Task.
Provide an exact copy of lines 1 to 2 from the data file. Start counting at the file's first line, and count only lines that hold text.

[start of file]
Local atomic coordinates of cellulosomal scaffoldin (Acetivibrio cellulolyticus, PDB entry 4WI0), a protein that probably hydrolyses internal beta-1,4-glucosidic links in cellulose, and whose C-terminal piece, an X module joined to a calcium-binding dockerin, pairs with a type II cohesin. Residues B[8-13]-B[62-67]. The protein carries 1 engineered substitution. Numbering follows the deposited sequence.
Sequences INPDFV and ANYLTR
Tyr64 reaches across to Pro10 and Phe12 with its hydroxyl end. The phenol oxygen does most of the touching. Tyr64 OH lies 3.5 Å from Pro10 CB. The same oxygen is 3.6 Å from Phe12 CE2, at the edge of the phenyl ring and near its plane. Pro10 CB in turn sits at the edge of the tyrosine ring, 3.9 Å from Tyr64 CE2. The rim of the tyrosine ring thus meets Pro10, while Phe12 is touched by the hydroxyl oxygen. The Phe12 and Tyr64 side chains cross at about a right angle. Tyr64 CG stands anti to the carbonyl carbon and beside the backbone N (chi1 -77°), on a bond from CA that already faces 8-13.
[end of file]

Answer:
Local atomic coordinates of cellulosomal scaffoldin (Acetivibrio cellulolyticus, PDB entry 4WI0), a protein that probably hydrolyses internal beta-1,4-glucosidic links in cellulose, and whose C-terminal piece, an X module joined to a calcium-binding dockerin, pairs with a type II cohesin. Residues B[8-13]-B[62-67]. The protein carries 1 engineered substitution. Numbering follows the deposited sequence.
Sequences INPDFV and ANYLTR